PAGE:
What oh what would we Progressives do without Bernie Sanders? In today's Los Angeles Times, he wrote an op-ed laying out in very clear detail how to make wise choices about how to fix the economy.

Sanders, thankfully, is a member of a budget panel composed of Democratic, Republican and independent Senate and House members doing what they can, supposedly, to avoid another GOP government shutdown.

Senator Sanders explains how to move forward (as opposed to the same old backward, destructive GOP ideas), and how we managed to go from healthy surpluses to (unnecessary) deficits.

He reminds us that by the end of President Clinton's presidency, we had a a $236-billion surplus, and that the nonpartisan Congressional Budget Office predicted a 10-year budget surplus of $5.6 trillion, meaning we could have erased the national debt by 2011.

Too bad Republicans screwed that up.

And of course, they're blaming President Obama for the horrible outcomes of their horrible policies and horrible obstruction. Here's how it really went down:

  • GW Bush's Afghanistan and Iraq wars were not paid for.
  • Those wars cost us up to $6 trillion.
  • Those wars were put on our national credit card.
  • Bush signed Congress's costly prescription drug bill.
  • That costly prescription drug program was not paid for either.
  • Bush and Congress gave big fat tax breaks to the wealthy and big corporations.
  • As a result, revenue went down.
  • The 2008 recession, caused by the deregulation of Wall Street, also caused revenue to drop.
  • Big fat surpluses turned into big fat deficits.

tadaa3Now gather 'round kiddies, because it's Hypocrisy Time!

Yay

Interestingly, today's "deficit hawks" in Congress — Rep. Paul D. Ryan (R-Wis.), Sen. Jeff Sessions (R-Ala.) and other conservative Republicans — voted for those measures that drove up deficits. Now that they're worried about deficits again, they want to dismantle virtually every social program designed to protect working families, the elderly, children, the sick and the poor.

In other words, it's OK to spend trillions on a war we should never have waged in Iraq and to provide huge tax breaks for billionaires and multinational corporations.

booo

Sanders goes on to say that austerity doesn't work, because it clearly hurts those who are already suffering.

Instead of talking about cuts in Social Security, Medicare and Medicaid, we must end the absurdity of corporations not paying a nickel in federal income taxes. [...]

At a time when we now spend almost as much as the rest of the world combined on defense, we can make judicious cuts in our armed forces without compromising our military capability.

He also thinks it would be a swell idea if Congress members started, you know, listening to the American people, especially because so many polls show that we don't want cuts to Social Security, Medicare and Medicaid.

In fact, according to a recent National Journal poll, 81% do not want to cut Medicare at all, 76% do not want to cut Social Security at all, and 60% do not want to cut Medicaid at all. Other polls make it clear that Americans believe that the wealthiest among us and large corporations must pay their fair share in taxes.

So, Republicans (and even some Dems), how about paying more attention to us, the voters, instead of trying to grab it all for yourselves? It's not about you. It's about all of us. It's about We the People.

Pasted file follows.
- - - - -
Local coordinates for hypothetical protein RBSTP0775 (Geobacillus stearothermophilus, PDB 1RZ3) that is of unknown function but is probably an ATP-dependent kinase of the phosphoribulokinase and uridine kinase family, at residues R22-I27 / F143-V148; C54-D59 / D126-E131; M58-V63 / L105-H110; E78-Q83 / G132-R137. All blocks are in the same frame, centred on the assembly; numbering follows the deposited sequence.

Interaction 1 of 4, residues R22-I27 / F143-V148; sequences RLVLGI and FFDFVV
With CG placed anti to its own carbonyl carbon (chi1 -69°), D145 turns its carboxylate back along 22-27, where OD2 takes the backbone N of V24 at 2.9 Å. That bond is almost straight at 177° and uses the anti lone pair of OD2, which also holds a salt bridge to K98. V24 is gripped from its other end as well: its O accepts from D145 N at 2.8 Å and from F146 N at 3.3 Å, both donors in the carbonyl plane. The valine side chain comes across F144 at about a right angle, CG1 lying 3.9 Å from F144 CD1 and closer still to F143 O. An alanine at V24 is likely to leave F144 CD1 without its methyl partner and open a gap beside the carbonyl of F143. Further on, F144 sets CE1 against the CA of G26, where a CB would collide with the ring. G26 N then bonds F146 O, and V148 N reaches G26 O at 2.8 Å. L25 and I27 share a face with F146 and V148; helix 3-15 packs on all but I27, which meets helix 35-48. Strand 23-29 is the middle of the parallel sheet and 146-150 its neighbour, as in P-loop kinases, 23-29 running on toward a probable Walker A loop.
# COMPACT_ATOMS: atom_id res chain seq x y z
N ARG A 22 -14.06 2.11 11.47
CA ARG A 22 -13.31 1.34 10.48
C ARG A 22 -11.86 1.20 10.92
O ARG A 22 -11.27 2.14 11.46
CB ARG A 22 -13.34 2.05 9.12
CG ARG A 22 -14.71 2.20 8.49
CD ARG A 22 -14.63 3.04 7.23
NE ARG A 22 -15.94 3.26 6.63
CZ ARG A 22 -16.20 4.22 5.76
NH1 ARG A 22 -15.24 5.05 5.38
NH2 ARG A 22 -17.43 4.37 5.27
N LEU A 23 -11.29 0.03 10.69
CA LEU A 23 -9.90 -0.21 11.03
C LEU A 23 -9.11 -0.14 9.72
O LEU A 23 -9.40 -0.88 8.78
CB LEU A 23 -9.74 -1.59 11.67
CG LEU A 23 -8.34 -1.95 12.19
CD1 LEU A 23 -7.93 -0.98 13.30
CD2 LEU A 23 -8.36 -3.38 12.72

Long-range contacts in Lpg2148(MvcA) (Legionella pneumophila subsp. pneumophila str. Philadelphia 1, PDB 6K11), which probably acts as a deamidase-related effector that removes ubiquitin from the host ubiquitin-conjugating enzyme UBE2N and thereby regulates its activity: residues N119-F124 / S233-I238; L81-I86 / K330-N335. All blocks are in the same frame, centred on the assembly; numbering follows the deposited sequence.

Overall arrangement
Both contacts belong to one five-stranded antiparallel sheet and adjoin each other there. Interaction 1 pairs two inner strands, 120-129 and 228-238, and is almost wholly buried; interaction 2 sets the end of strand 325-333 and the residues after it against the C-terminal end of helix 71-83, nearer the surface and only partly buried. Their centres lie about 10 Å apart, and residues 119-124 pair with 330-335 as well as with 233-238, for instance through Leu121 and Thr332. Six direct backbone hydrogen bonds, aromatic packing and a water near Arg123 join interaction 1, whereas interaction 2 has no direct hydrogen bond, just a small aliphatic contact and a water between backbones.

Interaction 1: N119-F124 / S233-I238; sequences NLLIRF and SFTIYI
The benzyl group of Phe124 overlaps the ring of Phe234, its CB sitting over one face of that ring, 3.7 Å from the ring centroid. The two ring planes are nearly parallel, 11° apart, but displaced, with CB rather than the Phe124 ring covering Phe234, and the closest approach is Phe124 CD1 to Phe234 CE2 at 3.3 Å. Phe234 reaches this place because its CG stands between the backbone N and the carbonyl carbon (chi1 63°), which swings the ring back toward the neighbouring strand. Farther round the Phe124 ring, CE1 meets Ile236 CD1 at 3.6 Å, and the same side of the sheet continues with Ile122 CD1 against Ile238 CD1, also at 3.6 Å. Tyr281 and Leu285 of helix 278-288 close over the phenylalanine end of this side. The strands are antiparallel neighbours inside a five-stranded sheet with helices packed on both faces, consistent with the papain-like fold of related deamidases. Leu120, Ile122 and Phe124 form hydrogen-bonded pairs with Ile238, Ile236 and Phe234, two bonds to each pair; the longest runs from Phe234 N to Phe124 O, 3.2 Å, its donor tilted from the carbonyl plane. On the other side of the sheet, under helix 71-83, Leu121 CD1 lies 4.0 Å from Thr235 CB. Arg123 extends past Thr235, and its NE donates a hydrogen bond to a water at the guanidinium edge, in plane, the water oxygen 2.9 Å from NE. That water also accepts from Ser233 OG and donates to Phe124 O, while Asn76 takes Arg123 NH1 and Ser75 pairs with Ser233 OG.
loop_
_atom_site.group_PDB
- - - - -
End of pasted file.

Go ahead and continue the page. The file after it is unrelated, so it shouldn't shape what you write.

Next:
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Must-Read: Personal debt that enriches Wall St. -- NOT national debt -- is greatest threat to retirees

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must read

Your Daily Dose of BuzzFlash at Truthout, via my pal Mark Karlin:

Whenever the elected political tools of the oligarchs trash Social Security, they tout 401(k)-type accounts and voluntary retirement savings programs. [...]

...WP article is entitled, "Most Americans accumulating debt faster than they’re saving for retirement":

A majority of Americans with 401(k)-type savings accounts are accumulating debt faster than they are setting aside money for retirement, further undermining the nation’s troubled system for old-age saving, a new report has found....

[...]

So the problem facing even non-Social Security dependent retirees (who have earned their checks by paying into the fund) is due to personal debt not national debt. What people owe money on are non-government expenses such as college, housing, cars, credit cards, etc.  This is private indebtedness that is contributing to a looming personal retirement shortfall of funds.

Ironically, Social Security is one of the few programs that is keeping most seniors from economic impoverishment, as meager as the average monthly check is.  [...]

Since the Reagan era, wages have been relatively stagnant in the United States as debt has risen.  It is indeed this growing personal (again not national) debt that has been a primary source of profit for the banks too big to fail.  Persons who owe large amounts of money are paying off interest at often exorbitant sums (think credit cards) while in many cases barely scratching away at principal.  This is all easy money for banks that are paying out literally .01 % on savings accounts. [...]

So, let this WP article be a mini-lesson on what the oligarchy and their minions on the Hill, such as Paul Ryan, have been up to. Since the Reagan era, they have been promoting policies that increase personal debt while stagnating wages (except for themselves, of course).  In turn, a likely majority of the 99% has to go into debt and borrow money at high interest rates, while those who save receive virtually no interest on their savings.  This, in turn (except for Social Security) limits what they can save for retirement.

Then the financial titans sponsor think tanks and give campaign contributions to blame "entitlements" for all the personal indebtedness which has fueled their profitsSo, if a "grand bargain" of Social Security and Medicare cuts are enacted, the elderly become indebted and poorer, while the Wall Street barons make even a greater profit from increased borrowing as the national debt is lowered in the name of "austerity" (without revenue increases in the form of higher progressive taxes on the rich).

Please read the entire post here.